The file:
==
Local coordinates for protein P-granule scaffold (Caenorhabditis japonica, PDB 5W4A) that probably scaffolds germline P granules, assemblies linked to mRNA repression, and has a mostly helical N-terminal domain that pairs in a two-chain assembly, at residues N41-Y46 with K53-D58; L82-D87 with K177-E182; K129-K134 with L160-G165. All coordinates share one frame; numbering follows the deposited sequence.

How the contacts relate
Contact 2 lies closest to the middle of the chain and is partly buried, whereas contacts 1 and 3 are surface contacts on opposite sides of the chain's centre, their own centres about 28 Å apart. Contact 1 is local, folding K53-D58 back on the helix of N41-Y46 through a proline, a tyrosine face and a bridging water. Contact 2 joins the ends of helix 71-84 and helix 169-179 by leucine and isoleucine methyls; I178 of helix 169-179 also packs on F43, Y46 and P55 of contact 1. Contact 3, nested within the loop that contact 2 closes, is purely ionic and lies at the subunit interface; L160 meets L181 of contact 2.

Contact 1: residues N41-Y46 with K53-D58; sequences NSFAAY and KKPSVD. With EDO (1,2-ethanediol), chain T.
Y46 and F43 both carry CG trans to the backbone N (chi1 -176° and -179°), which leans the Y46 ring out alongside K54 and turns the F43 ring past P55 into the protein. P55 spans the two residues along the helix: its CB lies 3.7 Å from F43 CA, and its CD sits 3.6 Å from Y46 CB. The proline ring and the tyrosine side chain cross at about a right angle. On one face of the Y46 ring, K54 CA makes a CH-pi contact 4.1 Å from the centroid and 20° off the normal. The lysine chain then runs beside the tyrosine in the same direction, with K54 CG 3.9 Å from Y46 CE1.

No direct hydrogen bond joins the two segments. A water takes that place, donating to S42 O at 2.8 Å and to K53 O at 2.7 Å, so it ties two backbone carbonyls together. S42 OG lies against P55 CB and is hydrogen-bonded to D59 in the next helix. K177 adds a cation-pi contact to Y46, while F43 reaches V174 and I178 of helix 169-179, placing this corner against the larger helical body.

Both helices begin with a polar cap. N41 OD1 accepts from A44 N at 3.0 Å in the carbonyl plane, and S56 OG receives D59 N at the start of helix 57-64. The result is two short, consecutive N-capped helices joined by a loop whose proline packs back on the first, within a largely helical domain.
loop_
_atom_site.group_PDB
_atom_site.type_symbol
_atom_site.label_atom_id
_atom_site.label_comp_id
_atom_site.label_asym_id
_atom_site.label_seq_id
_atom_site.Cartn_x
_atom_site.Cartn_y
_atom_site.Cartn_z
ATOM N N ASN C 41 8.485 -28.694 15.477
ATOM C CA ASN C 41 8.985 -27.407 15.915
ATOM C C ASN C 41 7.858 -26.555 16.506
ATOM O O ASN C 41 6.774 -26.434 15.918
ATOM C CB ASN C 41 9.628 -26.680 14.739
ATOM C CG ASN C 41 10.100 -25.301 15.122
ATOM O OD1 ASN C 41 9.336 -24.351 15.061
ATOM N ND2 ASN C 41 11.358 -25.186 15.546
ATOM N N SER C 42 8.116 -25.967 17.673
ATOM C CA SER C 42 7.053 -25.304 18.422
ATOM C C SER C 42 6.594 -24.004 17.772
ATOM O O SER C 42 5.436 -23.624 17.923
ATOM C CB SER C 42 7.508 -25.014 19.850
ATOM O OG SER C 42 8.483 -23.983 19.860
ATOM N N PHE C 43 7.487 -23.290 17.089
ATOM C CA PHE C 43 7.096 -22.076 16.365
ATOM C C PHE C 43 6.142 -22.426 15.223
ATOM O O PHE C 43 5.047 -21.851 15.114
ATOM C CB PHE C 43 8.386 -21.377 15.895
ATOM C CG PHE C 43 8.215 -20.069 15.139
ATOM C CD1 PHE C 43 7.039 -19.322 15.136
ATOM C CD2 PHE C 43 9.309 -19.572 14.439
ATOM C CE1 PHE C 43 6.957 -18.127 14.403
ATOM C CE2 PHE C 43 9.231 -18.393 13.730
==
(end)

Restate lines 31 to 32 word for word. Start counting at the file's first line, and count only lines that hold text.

ATOM O OG SER C 42 8.483 -23.983 19.860
ATOM N N PHE C 43 7.487 -23.290 17.089